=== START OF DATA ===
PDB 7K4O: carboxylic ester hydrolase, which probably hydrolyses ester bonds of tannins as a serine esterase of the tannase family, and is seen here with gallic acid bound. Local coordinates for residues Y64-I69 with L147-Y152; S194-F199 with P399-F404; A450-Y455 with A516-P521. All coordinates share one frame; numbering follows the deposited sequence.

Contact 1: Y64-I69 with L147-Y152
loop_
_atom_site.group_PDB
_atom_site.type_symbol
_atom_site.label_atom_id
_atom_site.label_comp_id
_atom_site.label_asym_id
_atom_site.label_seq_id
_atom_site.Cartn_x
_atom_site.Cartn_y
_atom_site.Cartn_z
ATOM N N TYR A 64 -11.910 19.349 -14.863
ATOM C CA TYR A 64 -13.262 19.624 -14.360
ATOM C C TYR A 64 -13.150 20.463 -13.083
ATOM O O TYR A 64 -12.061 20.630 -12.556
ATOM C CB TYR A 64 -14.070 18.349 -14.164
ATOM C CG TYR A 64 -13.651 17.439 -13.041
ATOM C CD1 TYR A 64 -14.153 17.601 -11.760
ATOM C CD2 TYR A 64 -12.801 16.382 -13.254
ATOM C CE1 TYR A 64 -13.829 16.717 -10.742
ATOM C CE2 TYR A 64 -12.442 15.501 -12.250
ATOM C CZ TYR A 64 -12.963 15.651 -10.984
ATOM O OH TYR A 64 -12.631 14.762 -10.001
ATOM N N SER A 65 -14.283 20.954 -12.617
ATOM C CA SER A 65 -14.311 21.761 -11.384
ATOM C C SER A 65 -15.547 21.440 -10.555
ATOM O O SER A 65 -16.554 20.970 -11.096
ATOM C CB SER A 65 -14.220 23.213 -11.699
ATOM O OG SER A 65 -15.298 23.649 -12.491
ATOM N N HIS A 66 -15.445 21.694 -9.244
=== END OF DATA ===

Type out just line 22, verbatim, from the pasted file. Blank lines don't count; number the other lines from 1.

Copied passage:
ATOM C CE2 TYR A 64 -12.442 15.501 -12.250